Health Mastery Q & A: Carbs and Diabetes

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Q: I was recently diagnosed with type 2 diabetes. Within two months, I have lowered my blood sugar considerably through dietary changes and training for the marathon. How can I fuel my body properly with carbs and still maintain healthy glucose levels? W

Q: I was recently diagnosed with type 2 diabetes. Within two months, I have lowered my blood sugar considerably through dietary changes and training for the marathon. How can I fuel my body properly with carbs and still maintain healthy glucose levels? What about energy drinks?

A: Kudos to you for taking control of diabetes and not letting it take control of you.

As it turns out, the body needs carbohydrates to function optimally. Avoiding carbs altogether is the wrong approach and can lead to serious consequences.

Here are some keys points for controlling carbs in diabetes:

1. Choose Good Sugars for your diet! Refined sugars worsen diabetes.

**Substitute refined carbohydrates/sugars (white bread and white rice) with fresh fruit, natural whole grains and wheat products (granola, wheat pasta, brown rice, whole grain wheat bread).

2. Legumes (beans, peas, etc) are a good source of good carbohydrate as well as being a good source of protein and fiber!!!

3. Watch for the Glycemic Load (GL) of foods.

Glycemic load GL (or glycemic index, a slightly different number) is a measure of how much your blood sugar rises after consuming a certain food and a certain amount of that food.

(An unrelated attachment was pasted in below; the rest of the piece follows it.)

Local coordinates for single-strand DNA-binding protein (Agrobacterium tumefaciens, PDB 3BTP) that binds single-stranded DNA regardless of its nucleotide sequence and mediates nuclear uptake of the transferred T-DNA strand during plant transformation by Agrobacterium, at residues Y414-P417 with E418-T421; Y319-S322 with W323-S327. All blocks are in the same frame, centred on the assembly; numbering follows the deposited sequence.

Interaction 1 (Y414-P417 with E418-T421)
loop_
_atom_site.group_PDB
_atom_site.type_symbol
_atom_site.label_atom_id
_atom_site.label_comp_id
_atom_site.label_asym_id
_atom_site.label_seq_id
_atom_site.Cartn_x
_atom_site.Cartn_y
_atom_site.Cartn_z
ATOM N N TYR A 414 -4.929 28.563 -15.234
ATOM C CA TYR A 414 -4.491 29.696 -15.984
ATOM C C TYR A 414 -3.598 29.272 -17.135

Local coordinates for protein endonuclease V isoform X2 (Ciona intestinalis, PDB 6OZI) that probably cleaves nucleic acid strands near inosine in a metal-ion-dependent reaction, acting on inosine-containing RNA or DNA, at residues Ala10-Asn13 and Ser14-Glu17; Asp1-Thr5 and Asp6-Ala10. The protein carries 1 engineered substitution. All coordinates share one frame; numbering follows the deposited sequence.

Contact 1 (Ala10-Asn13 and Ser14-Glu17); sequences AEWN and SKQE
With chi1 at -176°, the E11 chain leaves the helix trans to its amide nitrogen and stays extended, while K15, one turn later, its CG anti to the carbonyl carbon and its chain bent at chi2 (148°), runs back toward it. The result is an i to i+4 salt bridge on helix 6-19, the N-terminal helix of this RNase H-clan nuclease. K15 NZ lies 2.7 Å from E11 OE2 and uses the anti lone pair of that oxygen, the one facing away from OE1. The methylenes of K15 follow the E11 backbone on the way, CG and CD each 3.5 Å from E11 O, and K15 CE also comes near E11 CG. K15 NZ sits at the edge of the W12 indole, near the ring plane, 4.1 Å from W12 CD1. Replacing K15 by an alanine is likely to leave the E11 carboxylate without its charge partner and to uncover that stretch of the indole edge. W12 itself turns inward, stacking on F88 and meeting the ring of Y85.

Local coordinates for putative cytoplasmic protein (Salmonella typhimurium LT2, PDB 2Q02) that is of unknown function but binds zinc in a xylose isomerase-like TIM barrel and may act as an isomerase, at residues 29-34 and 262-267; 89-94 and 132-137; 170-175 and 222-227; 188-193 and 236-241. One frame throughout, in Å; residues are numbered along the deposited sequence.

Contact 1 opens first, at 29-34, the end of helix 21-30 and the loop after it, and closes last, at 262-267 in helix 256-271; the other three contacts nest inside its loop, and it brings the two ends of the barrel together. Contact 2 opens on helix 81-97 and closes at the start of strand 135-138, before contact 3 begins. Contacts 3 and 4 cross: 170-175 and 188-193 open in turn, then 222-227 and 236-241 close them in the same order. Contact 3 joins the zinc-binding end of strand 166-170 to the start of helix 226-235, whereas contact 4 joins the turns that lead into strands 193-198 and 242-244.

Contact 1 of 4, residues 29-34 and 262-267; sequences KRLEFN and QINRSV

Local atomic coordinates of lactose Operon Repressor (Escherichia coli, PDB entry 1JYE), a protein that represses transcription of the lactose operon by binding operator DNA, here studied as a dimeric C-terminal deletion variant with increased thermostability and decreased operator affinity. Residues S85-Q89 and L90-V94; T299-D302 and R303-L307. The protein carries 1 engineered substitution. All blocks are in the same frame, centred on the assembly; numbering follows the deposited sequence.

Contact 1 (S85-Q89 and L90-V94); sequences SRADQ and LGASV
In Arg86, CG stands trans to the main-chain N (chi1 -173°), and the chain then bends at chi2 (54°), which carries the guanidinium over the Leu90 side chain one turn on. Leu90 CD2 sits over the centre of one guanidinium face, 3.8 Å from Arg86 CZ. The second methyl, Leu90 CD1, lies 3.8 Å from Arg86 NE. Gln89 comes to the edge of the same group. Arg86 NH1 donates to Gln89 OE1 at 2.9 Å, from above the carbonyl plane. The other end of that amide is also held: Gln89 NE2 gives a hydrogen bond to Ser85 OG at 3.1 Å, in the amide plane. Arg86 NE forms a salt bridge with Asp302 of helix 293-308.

Generally, a GL of 10 or below is considered low, whereas a GL of 20 or above is considered high. A typical target for total Glycemic Load is 100 or less per day. If you have diabetes, you should aim much lower. The following list gives you an idea of the Glycemic Load (GL) for a few common foods.

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Honey 1 tbsp—9

White Sugar 1 tbsp— 8

Maple Syrup 1 tbsp— 8

Oatmeal 1 cup— 12

Ice cream 1 cup— 10

Macaroni and cheese 1 serving— 30

Raisins 1 small box— 20

White rice 1 cup— 33

Read the labels on sports drinks. If the carb percentage is high, avoid those drinks and choose ones with no calories. Try water (or add lemon, lime or other citrus).

Good Luck with the marathon.

Here’s to Mastering Your Health.

Copyright 2010 Chicago Defender

Dave Montgomery, MD, PhD is a Cardiologist at Northwestern University and a sought after Speaker and Health Coach. http://davemontgomerymd.com

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